Bob Dylan – All Roads Lead To Rome (Godfather Records GR 601/602)
All Roads Lead To Rome (Godfather Records GR 601/602)
Plazzo della Civiltà e del Lavoro, Rome, Italy – June 20th, 1989
Disk 1 : Intro / Most Likely You Go Your Way ( And I’ll Go Mine ) / You Don’t Know Me / Stuck Inside Of Mobile With The Memphis Blues Again / Simple Twist Of Fate / I’ll Be Your Baby Tonight / All Along The Watchtower / Mama, You Been On My Mind / Girl From The North Country / The Lonesome Death Of Hattie Carroll / I Shall Be Released / Ballad Of A Thin Man / Silvio / Like A Rolling Stone. ( 67:41 )
Disk 2 : Mr. Tambourine Man / Knockin’ On Heaven’s Door / Maggie’s Farm / To Ramona / It Ain’t Me Babe / Don’t Think Twice, It’s Alright / Gates Of Eden / Lakes Of Pontchartrain / Boots Of Spanish Leather / Song To Woody / Forever Young. ( 60:07 )
Concert #87 of the N.E.T. finds us back in Italy. Dylan & his band – Comprising of a base 4 – Dylan himself, G.E. Smith, Tony Garnier & Christopher Parker take their prowess to town in Rome with a brassy & solid show. The support for these European shows was Edie Brickell & the New Bohemians who were having some success with a track called “What I Am” from their debut album “Shooting Rubberbands at the Stars”
The tape is another premier on silver disk for the Godfather following the releases of “How Sweet The Sound”, “Live At Hop Farm Music Festival” & “I Found my World In You” & again, it’s a tape of which the label can be proud. Both instrumentation & voice are clearly heard as are the audience but not to an extent that they become overpowering or too loud but are quite respectful to the show. That the show is from a striking era in Dylan’s reemergence certainly helps the desirability of the set. The following evenings show was released as a single CD in 2009 by Thinman as “Bound To Cross The Line” ( Thinman – 106 ) but here the Don have furnished disk two will a full accompaniment or suitable bonus tracks.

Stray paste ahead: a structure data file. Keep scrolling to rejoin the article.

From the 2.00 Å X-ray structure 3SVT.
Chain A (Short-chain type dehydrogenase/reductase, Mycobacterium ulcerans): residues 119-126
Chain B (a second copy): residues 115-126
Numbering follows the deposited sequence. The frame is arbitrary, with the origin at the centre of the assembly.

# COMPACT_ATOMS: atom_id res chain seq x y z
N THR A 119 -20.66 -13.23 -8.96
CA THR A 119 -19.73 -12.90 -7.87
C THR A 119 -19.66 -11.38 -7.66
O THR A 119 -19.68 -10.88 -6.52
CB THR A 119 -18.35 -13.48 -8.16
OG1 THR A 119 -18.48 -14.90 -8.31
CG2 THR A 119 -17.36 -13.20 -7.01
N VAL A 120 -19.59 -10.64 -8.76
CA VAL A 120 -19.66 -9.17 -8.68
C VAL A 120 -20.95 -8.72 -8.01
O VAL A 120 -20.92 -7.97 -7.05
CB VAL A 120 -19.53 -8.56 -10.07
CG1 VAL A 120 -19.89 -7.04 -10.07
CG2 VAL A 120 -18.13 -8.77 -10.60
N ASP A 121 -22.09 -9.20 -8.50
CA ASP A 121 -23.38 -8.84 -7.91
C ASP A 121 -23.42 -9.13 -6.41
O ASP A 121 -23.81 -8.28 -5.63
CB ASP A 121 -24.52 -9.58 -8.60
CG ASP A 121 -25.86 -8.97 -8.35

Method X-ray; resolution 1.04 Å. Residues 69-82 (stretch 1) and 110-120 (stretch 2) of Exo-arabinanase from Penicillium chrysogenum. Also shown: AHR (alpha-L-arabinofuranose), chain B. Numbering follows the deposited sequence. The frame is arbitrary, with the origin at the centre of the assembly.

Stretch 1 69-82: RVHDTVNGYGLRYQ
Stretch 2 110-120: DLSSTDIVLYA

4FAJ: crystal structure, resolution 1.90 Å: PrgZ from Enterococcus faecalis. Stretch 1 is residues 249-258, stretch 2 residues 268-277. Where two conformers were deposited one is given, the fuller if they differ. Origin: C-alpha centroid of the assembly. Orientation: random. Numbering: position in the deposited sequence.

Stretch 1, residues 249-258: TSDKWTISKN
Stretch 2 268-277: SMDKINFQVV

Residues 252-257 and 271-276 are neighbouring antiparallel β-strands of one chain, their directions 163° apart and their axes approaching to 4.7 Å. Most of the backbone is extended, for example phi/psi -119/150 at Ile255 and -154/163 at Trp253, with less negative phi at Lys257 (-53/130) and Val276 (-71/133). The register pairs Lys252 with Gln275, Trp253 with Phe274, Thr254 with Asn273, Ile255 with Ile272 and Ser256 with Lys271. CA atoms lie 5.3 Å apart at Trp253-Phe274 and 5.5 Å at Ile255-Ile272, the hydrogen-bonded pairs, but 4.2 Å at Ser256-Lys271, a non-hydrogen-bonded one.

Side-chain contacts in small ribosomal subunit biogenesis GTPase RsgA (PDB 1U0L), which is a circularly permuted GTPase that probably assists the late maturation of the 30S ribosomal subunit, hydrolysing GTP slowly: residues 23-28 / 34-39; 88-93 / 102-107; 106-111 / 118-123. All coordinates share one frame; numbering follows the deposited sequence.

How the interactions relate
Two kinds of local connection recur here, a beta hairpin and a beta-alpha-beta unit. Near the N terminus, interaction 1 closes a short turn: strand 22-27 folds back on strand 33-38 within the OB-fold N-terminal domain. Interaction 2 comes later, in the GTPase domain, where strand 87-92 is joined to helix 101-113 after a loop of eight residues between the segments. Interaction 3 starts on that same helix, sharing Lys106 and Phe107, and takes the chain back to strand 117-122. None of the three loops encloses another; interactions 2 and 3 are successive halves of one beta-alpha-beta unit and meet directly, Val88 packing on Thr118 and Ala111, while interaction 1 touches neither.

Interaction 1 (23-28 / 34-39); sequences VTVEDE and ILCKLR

The show begins with an announcement in Italian pre Bohemians set as request that the audience do not use audio or visual recording equipment within the venue to which the audience take umbrage & begin to chastise the announcement. All very, very funny if you’re fluent in Italian ..
The show begins proper with a clattering, drum led “Most Likely You Go Your Way .. ” – A commonplace occurrence on this tour possibly intended to sound wild & bruising for a start to the show. It almost sounds like it could fall in to being a shambles at any point along the way. Amiably Dylan manages to keep pace & the band manage to keep it together beautifully right to the very end.
“You Don’t Know Me” covers the ‘surprise slot’ of the show – It was used a number of times by Dylan while on tour & 15 times this year alone. The Arnold & Walker cover